Despite being frequently ignored globally and locally, women play a central role in global food production. In developing countries, it is women who provide the majority of agriculture labor. In fact in sub-Saharan Africa, women produce 70-80% of household food. Yet, these women only own about 1% of the land and are usually left out of the policymaking process regarding agriculture and food production. The U.N. Food and Agriculture Organization estimates that if women had more access to the support of food production the amount of people without food globally would decrease by 100-150 million.
The impact that women can make in the realm of agriculture is clear in Sierra Leone where Fatmata Sesay has taken the initiative for her community. She has become the head of an organization of farmers, mostly women widowed during the civil war, and is working with the Food and Agriculture Organization of the United Nations (FAO). The Government has been working with FAO to ensure that farmers have better access to seeds, machinery, fertilizer and training.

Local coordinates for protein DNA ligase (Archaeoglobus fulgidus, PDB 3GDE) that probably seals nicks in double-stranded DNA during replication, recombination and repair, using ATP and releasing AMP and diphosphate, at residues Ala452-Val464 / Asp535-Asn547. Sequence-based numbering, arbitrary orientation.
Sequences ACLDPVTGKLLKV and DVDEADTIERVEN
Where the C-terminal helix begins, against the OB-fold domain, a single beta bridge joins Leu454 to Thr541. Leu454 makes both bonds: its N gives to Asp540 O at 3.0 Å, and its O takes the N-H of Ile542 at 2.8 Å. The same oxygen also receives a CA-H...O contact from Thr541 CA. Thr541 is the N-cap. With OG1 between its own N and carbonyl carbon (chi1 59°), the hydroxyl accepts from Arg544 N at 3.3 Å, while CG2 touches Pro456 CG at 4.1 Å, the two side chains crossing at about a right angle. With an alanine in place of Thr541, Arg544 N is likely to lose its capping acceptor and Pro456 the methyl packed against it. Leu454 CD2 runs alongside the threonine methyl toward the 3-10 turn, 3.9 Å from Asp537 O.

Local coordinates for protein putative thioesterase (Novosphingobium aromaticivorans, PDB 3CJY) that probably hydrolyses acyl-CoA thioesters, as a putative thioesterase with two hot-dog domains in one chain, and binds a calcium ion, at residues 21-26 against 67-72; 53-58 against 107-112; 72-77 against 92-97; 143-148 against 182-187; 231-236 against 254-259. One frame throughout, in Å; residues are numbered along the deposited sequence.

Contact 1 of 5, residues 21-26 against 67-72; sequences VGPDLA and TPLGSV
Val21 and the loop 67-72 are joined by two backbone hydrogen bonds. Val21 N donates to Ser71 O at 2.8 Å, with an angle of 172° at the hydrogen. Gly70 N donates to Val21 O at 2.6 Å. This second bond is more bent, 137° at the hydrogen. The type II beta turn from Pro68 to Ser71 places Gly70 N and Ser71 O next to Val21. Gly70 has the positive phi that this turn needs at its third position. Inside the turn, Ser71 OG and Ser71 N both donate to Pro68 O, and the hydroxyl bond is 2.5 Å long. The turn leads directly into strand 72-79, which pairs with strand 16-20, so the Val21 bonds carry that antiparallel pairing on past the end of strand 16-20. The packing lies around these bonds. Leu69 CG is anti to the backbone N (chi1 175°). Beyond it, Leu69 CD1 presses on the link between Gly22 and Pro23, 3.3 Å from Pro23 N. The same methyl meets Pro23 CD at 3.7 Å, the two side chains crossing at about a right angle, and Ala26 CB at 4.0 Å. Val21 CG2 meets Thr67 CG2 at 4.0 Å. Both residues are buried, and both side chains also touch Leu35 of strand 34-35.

In Sierra Leone seventy percent of the population lives under the poverty line. But, Fatmata Sesay has realized that strength comes in numbers and has been working with these women to move beyond subsistence farming towards commercial based farming. She has begun to branch out to the international market and has seen her profits double. It is believed by Fatmata Sesay, as well as the FAO, that once farmers see that marketing collectively and using high-yielding seeds raises profits, they will continue to grow more crops. This will not only profit themselves and their families, but also will benefit the country as a whole.
Sierra Leone has made enormous progress in eight years since the end of its civil war, greatly due to the perseverance of farmers such as Fatmata Sesay. There is a new major support effort pushing for improved irrigation systems and feeder roads so that farmers are able to market their goods more effectively. Increasing the commercialization of Sierra Leone’s agriculture sector along with promoting farming as a business could be exactly what the country needs to spark sustained economic growth. If the momentum continues, Sierra Leone could be put on the path to greater economic prosperity.